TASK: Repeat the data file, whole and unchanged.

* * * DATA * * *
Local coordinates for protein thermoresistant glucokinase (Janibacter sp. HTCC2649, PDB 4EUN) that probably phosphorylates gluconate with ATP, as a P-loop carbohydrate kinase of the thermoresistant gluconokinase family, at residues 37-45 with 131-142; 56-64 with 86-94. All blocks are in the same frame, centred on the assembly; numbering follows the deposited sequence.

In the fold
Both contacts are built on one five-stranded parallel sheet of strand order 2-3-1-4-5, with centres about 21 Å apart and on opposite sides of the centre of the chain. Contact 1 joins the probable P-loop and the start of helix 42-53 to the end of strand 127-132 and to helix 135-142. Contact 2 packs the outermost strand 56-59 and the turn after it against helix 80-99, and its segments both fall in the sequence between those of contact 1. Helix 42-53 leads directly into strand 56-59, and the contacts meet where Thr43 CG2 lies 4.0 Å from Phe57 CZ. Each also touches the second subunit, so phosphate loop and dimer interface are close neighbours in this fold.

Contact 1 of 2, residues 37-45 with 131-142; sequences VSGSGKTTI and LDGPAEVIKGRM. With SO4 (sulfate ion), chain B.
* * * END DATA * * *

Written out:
Local coordinates for protein thermoresistant glucokinase (Janibacter sp. HTCC2649, PDB 4EUN) that probably phosphorylates gluconate with ATP, as a P-loop carbohydrate kinase of the thermoresistant gluconokinase family, at residues 37-45 with 131-142; 56-64 with 86-94. All blocks are in the same frame, centred on the assembly; numbering follows the deposited sequence.

In the fold
Both contacts are built on one five-stranded parallel sheet of strand order 2-3-1-4-5, with centres about 21 Å apart and on opposite sides of the centre of the chain. Contact 1 joins the probable P-loop and the start of helix 42-53 to the end of strand 127-132 and to helix 135-142. Contact 2 packs the outermost strand 56-59 and the turn after it against helix 80-99, and its segments both fall in the sequence between those of contact 1. Helix 42-53 leads directly into strand 56-59, and the contacts meet where Thr43 CG2 lies 4.0 Å from Phe57 CZ. Each also touches the second subunit, so phosphate loop and dimer interface are close neighbours in this fold.

Contact 1 of 2, residues 37-45 with 131-142; sequences VSGSGKTTI and LDGPAEVIKGRM. With SO4 (sulfate ion), chain B.